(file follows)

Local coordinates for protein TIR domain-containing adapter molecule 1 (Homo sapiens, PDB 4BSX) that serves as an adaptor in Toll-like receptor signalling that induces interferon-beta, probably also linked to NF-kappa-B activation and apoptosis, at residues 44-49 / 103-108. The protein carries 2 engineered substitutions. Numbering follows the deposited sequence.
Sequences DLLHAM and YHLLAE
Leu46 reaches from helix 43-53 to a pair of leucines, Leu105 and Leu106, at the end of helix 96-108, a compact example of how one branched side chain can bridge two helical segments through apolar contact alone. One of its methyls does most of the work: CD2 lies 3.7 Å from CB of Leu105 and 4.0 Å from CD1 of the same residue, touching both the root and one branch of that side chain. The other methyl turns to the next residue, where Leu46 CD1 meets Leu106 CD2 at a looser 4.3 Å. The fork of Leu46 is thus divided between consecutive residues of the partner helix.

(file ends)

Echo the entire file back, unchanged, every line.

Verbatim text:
Local coordinates for protein TIR domain-containing adapter molecule 1 (Homo sapiens, PDB 4BSX) that serves as an adaptor in Toll-like receptor signalling that induces interferon-beta, probably also linked to NF-kappa-B activation and apoptosis, at residues 44-49 / 103-108. The protein carries 2 engineered substitutions. Numbering follows the deposited sequence.
Sequences DLLHAM and YHLLAE
Leu46 reaches from helix 43-53 to a pair of leucines, Leu105 and Leu106, at the end of helix 96-108, a compact example of how one branched side chain can bridge two helical segments through apolar contact alone. One of its methyls does most of the work: CD2 lies 3.7 Å from CB of Leu105 and 4.0 Å from CD1 of the same residue, touching both the root and one branch of that side chain. The other methyl turns to the next residue, where Leu46 CD1 meets Leu106 CD2 at a looser 4.3 Å. The fork of Leu46 is thus divided between consecutive residues of the partner helix.